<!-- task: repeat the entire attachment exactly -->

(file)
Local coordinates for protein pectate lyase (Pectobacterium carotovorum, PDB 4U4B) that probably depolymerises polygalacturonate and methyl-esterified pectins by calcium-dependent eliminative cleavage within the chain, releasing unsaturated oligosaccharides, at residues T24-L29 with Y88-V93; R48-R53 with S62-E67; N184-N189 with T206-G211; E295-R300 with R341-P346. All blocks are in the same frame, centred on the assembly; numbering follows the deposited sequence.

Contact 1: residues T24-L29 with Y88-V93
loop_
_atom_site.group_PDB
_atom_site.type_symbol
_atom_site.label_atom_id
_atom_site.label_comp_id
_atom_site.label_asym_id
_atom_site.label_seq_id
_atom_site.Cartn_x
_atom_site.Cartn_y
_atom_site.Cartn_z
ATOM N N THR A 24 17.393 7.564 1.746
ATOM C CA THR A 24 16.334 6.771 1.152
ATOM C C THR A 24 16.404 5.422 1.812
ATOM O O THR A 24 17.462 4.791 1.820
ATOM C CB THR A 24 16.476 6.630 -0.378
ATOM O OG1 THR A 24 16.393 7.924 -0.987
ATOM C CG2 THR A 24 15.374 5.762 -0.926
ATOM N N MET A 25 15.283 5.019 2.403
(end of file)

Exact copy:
Local coordinates for protein pectate lyase (Pectobacterium carotovorum, PDB 4U4B) that probably depolymerises polygalacturonate and methyl-esterified pectins by calcium-dependent eliminative cleavage within the chain, releasing unsaturated oligosaccharides, at residues T24-L29 with Y88-V93; R48-R53 with S62-E67; N184-N189 with T206-G211; E295-R300 with R341-P346. All blocks are in the same frame, centred on the assembly; numbering follows the deposited sequence.

Contact 1: residues T24-L29 with Y88-V93
loop_
_atom_site.group_PDB
_atom_site.type_symbol
_atom_site.label_atom_id
_atom_site.label_comp_id
_atom_site.label_asym_id
_atom_site.label_seq_id
_atom_site.Cartn_x
_atom_site.Cartn_y
_atom_site.Cartn_z
ATOM N N THR A 24 17.393 7.564 1.746
ATOM C CA THR A 24 16.334 6.771 1.152
ATOM C C THR A 24 16.404 5.422 1.812
ATOM O O THR A 24 17.462 4.791 1.820
ATOM C CB THR A 24 16.476 6.630 -0.378
ATOM O OG1 THR A 24 16.393 7.924 -0.987
ATOM C CG2 THR A 24 15.374 5.762 -0.926
ATOM N N MET A 25 15.283 5.019 2.403